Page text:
But after all allowances have been made for bad copying, the figures in the Pearl of Great Price are still unorthodox enough to cause considerable disturbance. Consider what Devereaux, the most thorough if by no means adequate commentator has to say. He says of Facsimile 1, the soul of Osiris should have a human head. The god Anubis, the embalmer, should have the head of a jackal. This should not be a human head, he says, this should be the head of a jackal. This should be the head of a human being. Well, it isn't. Somebody's deliberately changed it, he says. Why do they do things like that to us? Well, apparently it isn't a typical funerary scene at all. If it was, it would have those, that's what he's telling us. But why doesn't it? They get so mad at him. This representation of Anubis, he notes, is quite unique. And incidentally, Masbaroah, who quotes Devereaux, he says, Monsieur Devereaux, with regard to this papyrus, says he's never seen the resurrection of the Anubis represented on any other manuscript. He believes that if it exists, it's very rare; and in any case, it has been altered, hence Anubis should have a jackal's head. In other words, this is a unique document.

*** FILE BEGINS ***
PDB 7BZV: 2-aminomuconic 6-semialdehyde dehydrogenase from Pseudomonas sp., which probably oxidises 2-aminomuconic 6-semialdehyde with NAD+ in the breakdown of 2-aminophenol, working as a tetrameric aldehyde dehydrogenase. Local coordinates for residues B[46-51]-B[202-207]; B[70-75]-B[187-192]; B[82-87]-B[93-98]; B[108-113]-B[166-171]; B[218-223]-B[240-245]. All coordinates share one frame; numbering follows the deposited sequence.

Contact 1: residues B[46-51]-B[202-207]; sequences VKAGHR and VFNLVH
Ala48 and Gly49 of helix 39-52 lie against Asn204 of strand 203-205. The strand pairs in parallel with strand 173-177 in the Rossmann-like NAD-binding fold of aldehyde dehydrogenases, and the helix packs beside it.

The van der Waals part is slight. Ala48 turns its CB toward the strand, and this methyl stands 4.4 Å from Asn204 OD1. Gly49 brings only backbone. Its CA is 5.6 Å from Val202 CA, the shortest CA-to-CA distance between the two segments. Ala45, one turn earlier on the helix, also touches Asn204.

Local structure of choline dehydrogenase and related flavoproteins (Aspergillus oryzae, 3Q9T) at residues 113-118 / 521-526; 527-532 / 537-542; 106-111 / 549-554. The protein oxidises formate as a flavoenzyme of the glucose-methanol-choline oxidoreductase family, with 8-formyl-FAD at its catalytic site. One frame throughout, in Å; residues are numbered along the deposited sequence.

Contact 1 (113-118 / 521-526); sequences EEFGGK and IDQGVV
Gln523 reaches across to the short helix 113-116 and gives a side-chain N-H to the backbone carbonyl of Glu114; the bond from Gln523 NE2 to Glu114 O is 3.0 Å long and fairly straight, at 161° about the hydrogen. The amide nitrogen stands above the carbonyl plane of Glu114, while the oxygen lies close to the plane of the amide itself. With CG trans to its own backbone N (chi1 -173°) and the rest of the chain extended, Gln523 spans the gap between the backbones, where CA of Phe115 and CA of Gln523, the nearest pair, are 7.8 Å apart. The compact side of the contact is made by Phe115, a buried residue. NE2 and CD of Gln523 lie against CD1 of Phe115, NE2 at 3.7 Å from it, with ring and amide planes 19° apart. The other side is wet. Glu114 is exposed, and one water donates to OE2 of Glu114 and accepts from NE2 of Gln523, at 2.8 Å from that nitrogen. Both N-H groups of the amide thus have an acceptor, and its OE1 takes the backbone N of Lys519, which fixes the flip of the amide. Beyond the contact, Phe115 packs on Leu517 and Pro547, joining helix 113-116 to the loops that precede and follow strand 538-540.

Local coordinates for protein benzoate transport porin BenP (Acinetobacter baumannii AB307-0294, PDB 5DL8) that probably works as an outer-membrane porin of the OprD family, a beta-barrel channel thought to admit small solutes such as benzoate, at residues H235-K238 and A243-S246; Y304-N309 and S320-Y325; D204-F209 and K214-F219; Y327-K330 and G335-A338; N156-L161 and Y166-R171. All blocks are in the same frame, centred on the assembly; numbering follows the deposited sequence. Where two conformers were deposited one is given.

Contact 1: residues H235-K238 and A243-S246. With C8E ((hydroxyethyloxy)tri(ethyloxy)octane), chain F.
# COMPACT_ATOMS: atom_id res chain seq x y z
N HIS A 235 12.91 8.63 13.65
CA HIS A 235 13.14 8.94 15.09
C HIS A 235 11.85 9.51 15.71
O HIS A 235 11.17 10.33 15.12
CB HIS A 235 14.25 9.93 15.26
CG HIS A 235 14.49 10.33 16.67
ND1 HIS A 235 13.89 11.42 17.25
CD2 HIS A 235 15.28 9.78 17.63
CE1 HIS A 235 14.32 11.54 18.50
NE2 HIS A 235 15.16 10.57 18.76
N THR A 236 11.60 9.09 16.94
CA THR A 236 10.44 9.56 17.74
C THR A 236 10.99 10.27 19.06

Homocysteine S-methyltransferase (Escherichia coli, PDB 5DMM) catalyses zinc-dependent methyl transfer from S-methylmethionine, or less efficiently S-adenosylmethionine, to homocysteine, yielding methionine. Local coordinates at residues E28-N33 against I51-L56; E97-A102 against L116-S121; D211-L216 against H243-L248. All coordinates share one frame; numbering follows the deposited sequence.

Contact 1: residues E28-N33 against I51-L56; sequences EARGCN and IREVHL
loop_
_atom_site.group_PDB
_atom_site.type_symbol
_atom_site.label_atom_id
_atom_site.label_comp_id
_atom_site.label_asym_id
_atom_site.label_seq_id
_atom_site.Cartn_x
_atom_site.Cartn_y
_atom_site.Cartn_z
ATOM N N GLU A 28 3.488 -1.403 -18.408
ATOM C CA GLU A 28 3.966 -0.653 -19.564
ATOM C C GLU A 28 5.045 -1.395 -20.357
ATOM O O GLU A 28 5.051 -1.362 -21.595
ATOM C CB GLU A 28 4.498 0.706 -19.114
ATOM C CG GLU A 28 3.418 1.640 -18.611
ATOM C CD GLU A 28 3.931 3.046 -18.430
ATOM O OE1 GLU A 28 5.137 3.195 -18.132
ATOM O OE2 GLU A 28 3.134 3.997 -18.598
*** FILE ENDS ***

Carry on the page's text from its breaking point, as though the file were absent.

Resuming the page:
In Facsimile 2, the central figure, instead of having two human faces, as in the Pearl of Great Price, is always represented, and Devereaux underlines always, is always represented with four ram's heads. And the picture "here has certainly been altered." Again, in Figure 2, he says, the sign of the Holy Ghost to Abraham has certainly been altered on the hypocephalus of the Mormons. Summing up Facsimile 2, Devereaux says, "It's plain to me that several of the figures which are found on various fragments of other Egyptian manuscripts have been intentionally altered." Speaking of Shulam, the servant, the black man in Number 3, he writer, "An unknown divinity, probably Anubis, but they have changed the head, which should have been that of a jackal." Brested agrees that the head of this figure probably should have been a wolf or a jackal, which is here badly drawn. According to Sais, the heiroglyphs have been transformed; hardly one of them is copied correctly.